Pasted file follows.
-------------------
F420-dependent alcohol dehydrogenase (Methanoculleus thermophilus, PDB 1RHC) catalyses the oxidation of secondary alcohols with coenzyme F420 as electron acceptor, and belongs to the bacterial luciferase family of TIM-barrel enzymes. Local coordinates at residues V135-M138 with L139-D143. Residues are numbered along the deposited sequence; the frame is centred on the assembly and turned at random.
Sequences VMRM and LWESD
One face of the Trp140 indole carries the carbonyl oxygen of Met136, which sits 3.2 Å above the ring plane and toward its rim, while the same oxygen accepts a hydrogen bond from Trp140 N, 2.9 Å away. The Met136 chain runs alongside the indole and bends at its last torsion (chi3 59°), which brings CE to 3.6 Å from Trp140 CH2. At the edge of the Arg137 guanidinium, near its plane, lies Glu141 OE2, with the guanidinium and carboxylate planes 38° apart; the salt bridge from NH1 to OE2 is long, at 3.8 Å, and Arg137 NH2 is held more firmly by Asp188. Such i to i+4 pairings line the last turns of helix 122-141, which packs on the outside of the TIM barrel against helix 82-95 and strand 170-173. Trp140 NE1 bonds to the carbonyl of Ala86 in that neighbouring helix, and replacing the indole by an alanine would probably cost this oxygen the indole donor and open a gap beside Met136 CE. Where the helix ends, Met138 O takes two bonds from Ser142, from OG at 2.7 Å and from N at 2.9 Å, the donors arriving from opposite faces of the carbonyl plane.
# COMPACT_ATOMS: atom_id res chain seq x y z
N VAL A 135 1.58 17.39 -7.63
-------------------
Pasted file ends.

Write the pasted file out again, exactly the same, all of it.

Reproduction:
F420-dependent alcohol dehydrogenase (Methanoculleus thermophilus, PDB 1RHC) catalyses the oxidation of secondary alcohols with coenzyme F420 as electron acceptor, and belongs to the bacterial luciferase family of TIM-barrel enzymes. Local coordinates at residues V135-M138 with L139-D143. Residues are numbered along the deposited sequence; the frame is centred on the assembly and turned at random.
Sequences VMRM and LWESD
One face of the Trp140 indole carries the carbonyl oxygen of Met136, which sits 3.2 Å above the ring plane and toward its rim, while the same oxygen accepts a hydrogen bond from Trp140 N, 2.9 Å away. The Met136 chain runs alongside the indole and bends at its last torsion (chi3 59°), which brings CE to 3.6 Å from Trp140 CH2. At the edge of the Arg137 guanidinium, near its plane, lies Glu141 OE2, with the guanidinium and carboxylate planes 38° apart; the salt bridge from NH1 to OE2 is long, at 3.8 Å, and Arg137 NH2 is held more firmly by Asp188. Such i to i+4 pairings line the last turns of helix 122-141, which packs on the outside of the TIM barrel against helix 82-95 and strand 170-173. Trp140 NE1 bonds to the carbonyl of Ala86 in that neighbouring helix, and replacing the indole by an alanine would probably cost this oxygen the indole donor and open a gap beside Met136 CE. Where the helix ends, Met138 O takes two bonds from Ser142, from OG at 2.7 Å and from N at 2.9 Å, the donors arriving from opposite faces of the carbonyl plane.
# COMPACT_ATOMS: atom_id res chain seq x y z
N VAL A 135 1.58 17.39 -7.63